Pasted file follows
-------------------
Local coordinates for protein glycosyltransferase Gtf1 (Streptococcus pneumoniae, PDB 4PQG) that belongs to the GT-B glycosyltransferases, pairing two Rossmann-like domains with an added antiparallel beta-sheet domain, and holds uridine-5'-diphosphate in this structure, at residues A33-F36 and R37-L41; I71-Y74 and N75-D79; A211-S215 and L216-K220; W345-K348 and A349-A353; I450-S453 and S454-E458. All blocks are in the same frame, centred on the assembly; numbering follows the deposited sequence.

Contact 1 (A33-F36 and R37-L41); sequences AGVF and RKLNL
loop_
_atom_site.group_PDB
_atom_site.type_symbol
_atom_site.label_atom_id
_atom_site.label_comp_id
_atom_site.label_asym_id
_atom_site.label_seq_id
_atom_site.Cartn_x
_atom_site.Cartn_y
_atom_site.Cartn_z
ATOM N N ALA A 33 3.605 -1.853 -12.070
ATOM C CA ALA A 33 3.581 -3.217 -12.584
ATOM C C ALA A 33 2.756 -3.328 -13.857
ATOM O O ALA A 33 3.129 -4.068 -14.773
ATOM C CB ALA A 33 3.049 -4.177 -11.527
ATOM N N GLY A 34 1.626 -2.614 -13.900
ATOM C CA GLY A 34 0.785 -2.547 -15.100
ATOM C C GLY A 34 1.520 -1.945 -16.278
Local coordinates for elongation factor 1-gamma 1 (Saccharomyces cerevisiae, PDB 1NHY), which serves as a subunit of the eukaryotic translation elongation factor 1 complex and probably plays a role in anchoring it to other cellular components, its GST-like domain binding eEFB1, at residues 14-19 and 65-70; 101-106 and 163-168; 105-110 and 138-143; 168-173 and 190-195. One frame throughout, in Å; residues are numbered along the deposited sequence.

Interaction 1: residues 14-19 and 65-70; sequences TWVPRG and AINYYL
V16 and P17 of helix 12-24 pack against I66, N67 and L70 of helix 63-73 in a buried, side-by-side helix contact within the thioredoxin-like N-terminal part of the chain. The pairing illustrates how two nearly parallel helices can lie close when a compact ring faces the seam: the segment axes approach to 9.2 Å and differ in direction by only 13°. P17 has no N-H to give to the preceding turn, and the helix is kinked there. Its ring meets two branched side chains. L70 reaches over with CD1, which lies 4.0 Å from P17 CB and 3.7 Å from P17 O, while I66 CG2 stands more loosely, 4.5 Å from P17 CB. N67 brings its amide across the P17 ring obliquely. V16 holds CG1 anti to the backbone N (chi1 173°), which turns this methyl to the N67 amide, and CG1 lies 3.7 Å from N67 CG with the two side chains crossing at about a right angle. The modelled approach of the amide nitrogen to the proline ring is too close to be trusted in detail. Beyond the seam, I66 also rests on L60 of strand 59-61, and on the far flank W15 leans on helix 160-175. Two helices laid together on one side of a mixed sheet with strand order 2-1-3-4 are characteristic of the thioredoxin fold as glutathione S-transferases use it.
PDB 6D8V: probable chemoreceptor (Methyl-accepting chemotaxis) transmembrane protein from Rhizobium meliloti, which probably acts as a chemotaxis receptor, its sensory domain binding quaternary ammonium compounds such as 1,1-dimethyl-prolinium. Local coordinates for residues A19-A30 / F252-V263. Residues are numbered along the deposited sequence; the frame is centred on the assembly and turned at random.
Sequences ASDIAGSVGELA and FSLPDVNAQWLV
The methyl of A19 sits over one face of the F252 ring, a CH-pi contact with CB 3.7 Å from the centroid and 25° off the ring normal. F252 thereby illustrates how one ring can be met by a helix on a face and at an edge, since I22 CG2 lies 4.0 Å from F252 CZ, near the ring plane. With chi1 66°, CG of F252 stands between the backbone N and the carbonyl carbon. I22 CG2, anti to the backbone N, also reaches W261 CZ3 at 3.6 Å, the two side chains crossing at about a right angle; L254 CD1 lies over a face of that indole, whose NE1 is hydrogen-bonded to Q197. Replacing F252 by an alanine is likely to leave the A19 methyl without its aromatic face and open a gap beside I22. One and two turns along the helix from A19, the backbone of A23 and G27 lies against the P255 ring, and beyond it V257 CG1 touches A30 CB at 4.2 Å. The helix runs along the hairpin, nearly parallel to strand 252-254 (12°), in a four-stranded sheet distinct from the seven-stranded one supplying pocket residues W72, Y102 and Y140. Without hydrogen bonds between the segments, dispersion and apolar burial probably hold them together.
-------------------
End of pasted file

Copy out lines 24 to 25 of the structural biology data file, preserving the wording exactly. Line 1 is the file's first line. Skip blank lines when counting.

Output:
PDB 6D8V: probable chemoreceptor (Methyl-accepting chemotaxis) transmembrane protein from Rhizobium meliloti, which probably acts as a chemotaxis receptor, its sensory domain binding quaternary ammonium compounds such as 1,1-dimethyl-prolinium. Local coordinates for residues A19-A30 / F252-V263. Residues are numbered along the deposited sequence; the frame is centred on the assembly and turned at random.
Sequences ASDIAGSVGELA and FSLPDVNAQWLV